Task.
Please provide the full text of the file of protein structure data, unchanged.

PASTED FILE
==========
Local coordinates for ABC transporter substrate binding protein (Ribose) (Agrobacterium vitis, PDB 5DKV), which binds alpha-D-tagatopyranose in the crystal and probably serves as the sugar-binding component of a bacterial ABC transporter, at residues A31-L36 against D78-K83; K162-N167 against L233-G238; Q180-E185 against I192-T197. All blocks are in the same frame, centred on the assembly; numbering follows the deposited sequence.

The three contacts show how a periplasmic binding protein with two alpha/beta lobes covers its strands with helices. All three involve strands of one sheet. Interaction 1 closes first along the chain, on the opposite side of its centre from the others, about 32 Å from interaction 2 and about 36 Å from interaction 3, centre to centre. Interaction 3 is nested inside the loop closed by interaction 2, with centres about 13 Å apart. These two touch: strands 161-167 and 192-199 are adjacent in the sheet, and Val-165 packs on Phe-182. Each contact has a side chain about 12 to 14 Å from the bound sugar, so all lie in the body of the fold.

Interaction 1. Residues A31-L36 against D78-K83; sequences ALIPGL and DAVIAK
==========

Local coordinates for ABC transporter substrate binding protein (Ribose) (Agrobacterium vitis, PDB 5DKV), which binds alpha-D-tagatopyranose in the crystal and probably serves as the sugar-binding component of a bacterial ABC transporter, at residues A31-L36 against D78-K83; K162-N167 against L233-G238; Q180-E185 against I192-T197. All blocks are in the same frame, centred on the assembly; numbering follows the deposited sequence.

The three contacts show how a periplasmic binding protein with two alpha/beta lobes covers its strands with helices. All three involve strands of one sheet. Interaction 1 closes first along the chain, on the opposite side of its centre from the others, about 32 Å from interaction 2 and about 36 Å from interaction 3, centre to centre. Interaction 3 is nested inside the loop closed by interaction 2, with centres about 13 Å apart. These two touch: strands 161-167 and 192-199 are adjacent in the sheet, and Val-165 packs on Phe-182. Each contact has a side chain about 12 to 14 Å from the bound sugar, so all lie in the body of the fold.

Interaction 1. Residues A31-L36 against D78-K83; sequences ALIPGL and DAVIAK